and the story of Jandamarra
24.04.2012 - 25.04.2012 32 °C
We finally left Broome and the Dampier Peninsula where we eventually spent a total of 20 days. Quondong Point was such a nice and peaceful spot we stayed there for three nights. We have now arrived in Derby, about 230km north-east of Broome. Derby (pronounced derr-bee) is a laid-back Kimberley town with Boab lined streets and huge mud flats on the edge of King Sound. Its only claim to fame is that it has the highest tides in Australia, in fact the southern hemisphere, an astonishing 11,8 meters. However, another historical fact is that Derby was the first town to be established in the Kimberley and is therefore the pioneer town of the Kimberley.
The Boab Prison Tree outside Derby is an interesting site and has an equally interesting history. It was used in the 1890s as a lockup for Aboriginal prisoners on their way to Derby, including Jandamarra, also known as Pigeon. Jandamarra led a resistance group against European settler encroachment of the tribal lands and he is in a way the Aboriginal version of Ned Kelly. During that time the European settlers were opening up large parts of the Kimberley and in the process Aboriginal people were driven from their lands. Some were rounded up and forced to work on cattle stations. Aboriginal people were also not allowed to hunt anymore on their lands and the only, easy alternative was to spear the cattle and sheep of the settlers. The Aboriginals that were caught were chained around the neck and marched to Derby to do forced labour and this is where the hollow Boab Prison Tree came in useful as a lockup. Jandamarra was also jailed for spearing cattle and after his prison term he worked on the cattle stations where he became friends with Police Constable Richardson and started working as a tracker for the police. He became a skilled horseman and marksman and was very useful to the police, but it turned out that he never abondoned his roots. During a patrol in the Napier ranges Richardson and Jandamarra captured a large group of Jandamarra's tribe, the Bunuba, and they were held in custody at Lillimura Police Post for a number of days. Jandamarra was overcome with remorse about his treason and shot Richardson, freed the prisoners, stole some weopons and dissapeared into the bush. From then on he used the ranges and caves of Windjana Gorge and Tunnel Creek as hideouts and led a resistance guerilla war for three years against the European settlers, killing at least two men. His ability to appear out of nowhere and to dissapear without a trace became legend. In 1894 he was tracked down in Windjana Gorge and shot and left for dead only to have been found to dissapear again. The Aboriginal people were in awe of Jandamarra, believing he had magical powers and was immortal. He was eventually tracked down by an Aboriginal police tracker called Micky and shot and killed in Tunnel Creek on 1 April 1897. The white policemen cut off Jandamarra's head as proof that he was dead, preserved and send it to England as an example of the effectiveness of their firearms. The Boab Prison Tree is believed to be around 1500 years old and has a girth of 14,7 meters.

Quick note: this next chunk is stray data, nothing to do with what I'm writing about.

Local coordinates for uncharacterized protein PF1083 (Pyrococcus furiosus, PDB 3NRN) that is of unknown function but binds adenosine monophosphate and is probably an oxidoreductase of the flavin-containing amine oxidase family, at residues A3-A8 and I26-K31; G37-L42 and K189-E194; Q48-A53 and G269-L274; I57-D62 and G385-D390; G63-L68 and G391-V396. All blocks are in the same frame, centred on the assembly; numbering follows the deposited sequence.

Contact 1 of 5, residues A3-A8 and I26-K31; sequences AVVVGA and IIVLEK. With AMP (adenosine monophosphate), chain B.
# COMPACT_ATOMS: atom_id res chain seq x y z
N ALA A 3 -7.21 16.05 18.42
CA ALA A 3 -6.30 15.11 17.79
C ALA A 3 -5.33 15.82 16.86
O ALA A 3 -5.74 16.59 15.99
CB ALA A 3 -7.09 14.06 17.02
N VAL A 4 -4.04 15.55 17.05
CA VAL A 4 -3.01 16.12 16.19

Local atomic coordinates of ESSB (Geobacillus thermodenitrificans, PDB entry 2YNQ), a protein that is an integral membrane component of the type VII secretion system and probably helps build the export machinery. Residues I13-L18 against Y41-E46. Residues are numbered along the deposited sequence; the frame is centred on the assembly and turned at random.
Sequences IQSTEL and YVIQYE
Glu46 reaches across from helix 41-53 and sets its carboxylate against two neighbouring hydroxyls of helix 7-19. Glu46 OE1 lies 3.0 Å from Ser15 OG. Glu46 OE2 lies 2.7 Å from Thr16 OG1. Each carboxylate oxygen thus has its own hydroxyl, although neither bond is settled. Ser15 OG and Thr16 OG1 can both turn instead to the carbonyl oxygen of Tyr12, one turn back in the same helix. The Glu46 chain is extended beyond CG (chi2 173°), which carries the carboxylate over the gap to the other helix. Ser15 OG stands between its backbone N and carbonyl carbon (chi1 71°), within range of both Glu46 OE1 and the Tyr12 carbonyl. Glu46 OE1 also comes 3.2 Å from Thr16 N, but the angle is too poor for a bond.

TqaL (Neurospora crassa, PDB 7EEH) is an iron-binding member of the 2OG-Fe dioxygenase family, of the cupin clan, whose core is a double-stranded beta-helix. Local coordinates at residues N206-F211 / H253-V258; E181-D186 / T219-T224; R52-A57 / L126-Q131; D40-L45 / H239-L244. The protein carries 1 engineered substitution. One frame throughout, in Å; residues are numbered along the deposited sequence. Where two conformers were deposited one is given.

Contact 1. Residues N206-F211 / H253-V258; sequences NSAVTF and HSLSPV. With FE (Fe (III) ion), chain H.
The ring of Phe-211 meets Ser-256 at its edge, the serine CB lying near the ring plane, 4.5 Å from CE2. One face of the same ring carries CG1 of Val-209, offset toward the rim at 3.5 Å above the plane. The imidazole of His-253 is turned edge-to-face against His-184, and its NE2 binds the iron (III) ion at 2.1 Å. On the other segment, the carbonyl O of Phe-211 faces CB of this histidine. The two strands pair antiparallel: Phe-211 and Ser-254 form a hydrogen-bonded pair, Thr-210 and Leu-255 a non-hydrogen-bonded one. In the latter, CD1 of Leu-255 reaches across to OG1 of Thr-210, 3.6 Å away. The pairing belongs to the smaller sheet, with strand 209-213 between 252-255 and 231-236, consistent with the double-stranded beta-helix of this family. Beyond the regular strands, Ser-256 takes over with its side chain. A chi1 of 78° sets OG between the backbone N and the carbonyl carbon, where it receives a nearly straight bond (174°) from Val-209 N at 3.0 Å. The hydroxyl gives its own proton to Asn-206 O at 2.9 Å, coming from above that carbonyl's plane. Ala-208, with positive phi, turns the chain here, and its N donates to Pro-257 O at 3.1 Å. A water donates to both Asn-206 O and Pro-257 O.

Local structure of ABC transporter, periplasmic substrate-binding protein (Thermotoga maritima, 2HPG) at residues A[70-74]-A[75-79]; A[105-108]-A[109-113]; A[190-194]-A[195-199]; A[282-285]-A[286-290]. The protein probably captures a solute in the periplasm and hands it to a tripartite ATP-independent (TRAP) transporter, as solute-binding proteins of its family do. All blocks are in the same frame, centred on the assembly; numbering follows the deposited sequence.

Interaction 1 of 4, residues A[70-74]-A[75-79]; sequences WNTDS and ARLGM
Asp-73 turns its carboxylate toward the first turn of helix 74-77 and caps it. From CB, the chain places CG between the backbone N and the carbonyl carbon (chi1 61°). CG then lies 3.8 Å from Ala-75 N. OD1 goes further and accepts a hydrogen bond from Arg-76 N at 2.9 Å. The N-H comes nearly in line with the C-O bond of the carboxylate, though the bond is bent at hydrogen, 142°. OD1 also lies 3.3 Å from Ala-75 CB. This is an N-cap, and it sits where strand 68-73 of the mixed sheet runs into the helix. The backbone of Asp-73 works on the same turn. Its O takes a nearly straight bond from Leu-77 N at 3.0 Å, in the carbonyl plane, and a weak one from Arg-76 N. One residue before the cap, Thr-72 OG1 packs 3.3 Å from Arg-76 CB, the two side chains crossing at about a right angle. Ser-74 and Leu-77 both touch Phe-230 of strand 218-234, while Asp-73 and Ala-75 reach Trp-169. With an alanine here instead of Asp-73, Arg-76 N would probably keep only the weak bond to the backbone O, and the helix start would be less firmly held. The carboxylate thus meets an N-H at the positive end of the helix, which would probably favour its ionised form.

Derby is the western access to the picturesque but notorious Gibb River Road (GRR). The GRR is now open for 4WD vehicles under 15 tons although parts of it are still being graded at the moment. We will just stay in Derby long enough to replenish our stocks and then start the Gibb River Road in a couple of days, first exploring the western side and its gorges and ranges. The Kalumburu road north of Drysdale River, which gives access to the Northern Kimberley and the Mitchell Plateau, is still closed but according to the Shire of Wynham the work on it is progressing and it might be opened in a couple of weeks. So we might be travelling to the Mitchell Falls and Honeymoon Bay after all and will be in the "bush" for two to three weeks.